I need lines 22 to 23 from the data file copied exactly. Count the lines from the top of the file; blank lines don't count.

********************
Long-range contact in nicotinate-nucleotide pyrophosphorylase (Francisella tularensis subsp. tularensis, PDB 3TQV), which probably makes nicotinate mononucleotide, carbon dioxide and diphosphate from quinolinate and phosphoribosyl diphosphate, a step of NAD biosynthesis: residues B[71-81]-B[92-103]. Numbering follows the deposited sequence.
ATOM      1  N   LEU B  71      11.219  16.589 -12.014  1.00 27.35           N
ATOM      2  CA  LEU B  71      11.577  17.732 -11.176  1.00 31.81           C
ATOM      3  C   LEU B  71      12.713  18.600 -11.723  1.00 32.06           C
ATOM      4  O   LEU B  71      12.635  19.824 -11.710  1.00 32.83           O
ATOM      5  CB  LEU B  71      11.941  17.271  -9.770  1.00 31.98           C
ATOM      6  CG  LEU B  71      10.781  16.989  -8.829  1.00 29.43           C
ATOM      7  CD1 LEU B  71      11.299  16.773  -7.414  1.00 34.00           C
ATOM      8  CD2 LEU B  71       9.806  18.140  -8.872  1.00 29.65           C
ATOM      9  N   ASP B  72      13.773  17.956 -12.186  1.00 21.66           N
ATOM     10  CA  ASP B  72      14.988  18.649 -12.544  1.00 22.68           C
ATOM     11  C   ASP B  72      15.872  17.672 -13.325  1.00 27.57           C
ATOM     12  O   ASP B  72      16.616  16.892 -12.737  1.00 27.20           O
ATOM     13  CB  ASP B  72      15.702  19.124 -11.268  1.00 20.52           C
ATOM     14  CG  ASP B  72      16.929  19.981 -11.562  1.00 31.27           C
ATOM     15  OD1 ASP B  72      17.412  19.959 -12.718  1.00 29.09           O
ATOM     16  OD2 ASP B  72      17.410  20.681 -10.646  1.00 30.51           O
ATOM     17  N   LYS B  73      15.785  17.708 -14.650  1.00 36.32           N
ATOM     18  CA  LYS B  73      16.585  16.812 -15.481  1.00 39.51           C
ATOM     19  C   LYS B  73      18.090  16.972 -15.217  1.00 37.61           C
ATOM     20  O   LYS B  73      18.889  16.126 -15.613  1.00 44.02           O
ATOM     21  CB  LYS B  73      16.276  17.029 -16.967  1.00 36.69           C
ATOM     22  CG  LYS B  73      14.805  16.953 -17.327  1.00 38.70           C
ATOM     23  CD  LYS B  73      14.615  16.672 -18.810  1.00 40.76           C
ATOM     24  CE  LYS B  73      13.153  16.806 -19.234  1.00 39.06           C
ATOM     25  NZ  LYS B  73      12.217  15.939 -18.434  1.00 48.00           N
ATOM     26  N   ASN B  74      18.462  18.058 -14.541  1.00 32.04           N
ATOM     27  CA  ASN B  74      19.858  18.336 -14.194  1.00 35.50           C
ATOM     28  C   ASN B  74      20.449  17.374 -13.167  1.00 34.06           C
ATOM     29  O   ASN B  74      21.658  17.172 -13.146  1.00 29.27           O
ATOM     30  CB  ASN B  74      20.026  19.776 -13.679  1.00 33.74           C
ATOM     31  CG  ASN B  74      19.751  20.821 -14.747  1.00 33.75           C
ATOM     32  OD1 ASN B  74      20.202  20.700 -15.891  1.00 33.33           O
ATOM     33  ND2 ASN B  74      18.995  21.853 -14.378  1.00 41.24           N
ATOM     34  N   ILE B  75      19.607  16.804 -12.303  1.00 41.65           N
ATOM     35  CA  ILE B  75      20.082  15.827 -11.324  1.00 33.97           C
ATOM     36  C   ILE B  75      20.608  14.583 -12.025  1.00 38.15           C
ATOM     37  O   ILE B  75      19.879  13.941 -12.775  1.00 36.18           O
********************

ATOM     21  CB  LYS B  73      16.276  17.029 -16.967  1.00 36.69           C
ATOM     22  CG  LYS B  73      14.805  16.953 -17.327  1.00 38.70           C